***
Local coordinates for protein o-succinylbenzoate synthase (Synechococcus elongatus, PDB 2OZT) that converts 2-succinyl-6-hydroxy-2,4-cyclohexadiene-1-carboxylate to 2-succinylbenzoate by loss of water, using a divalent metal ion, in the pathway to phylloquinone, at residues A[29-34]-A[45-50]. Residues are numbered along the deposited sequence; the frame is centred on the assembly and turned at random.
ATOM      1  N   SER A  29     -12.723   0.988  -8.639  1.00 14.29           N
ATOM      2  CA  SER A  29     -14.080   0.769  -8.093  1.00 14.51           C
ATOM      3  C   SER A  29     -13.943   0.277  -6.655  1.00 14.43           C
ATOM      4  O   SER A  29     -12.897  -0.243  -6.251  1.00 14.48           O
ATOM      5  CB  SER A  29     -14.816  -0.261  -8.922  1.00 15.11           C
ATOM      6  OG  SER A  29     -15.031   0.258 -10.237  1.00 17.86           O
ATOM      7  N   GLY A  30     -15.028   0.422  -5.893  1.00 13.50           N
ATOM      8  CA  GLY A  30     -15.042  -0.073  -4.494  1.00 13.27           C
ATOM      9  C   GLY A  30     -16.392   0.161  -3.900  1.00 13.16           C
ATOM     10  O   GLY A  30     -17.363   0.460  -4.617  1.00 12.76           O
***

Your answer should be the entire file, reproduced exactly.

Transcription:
Local coordinates for protein o-succinylbenzoate synthase (Synechococcus elongatus, PDB 2OZT) that converts 2-succinyl-6-hydroxy-2,4-cyclohexadiene-1-carboxylate to 2-succinylbenzoate by loss of water, using a divalent metal ion, in the pathway to phylloquinone, at residues A[29-34]-A[45-50]. Residues are numbered along the deposited sequence; the frame is centred on the assembly and turned at random.
ATOM      1  N   SER A  29     -12.723   0.988  -8.639  1.00 14.29           N
ATOM      2  CA  SER A  29     -14.080   0.769  -8.093  1.00 14.51           C
ATOM      3  C   SER A  29     -13.943   0.277  -6.655  1.00 14.43           C
ATOM      4  O   SER A  29     -12.897  -0.243  -6.251  1.00 14.48           O
ATOM      5  CB  SER A  29     -14.816  -0.261  -8.922  1.00 15.11           C
ATOM      6  OG  SER A  29     -15.031   0.258 -10.237  1.00 17.86           O
ATOM      7  N   GLY A  30     -15.028   0.422  -5.893  1.00 13.50           N
ATOM      8  CA  GLY A  30     -15.042  -0.073  -4.494  1.00 13.27           C
ATOM      9  C   GLY A  30     -16.392   0.161  -3.900  1.00 13.16           C
ATOM     10  O   GLY A  30     -17.363   0.460  -4.617  1.00 12.76           O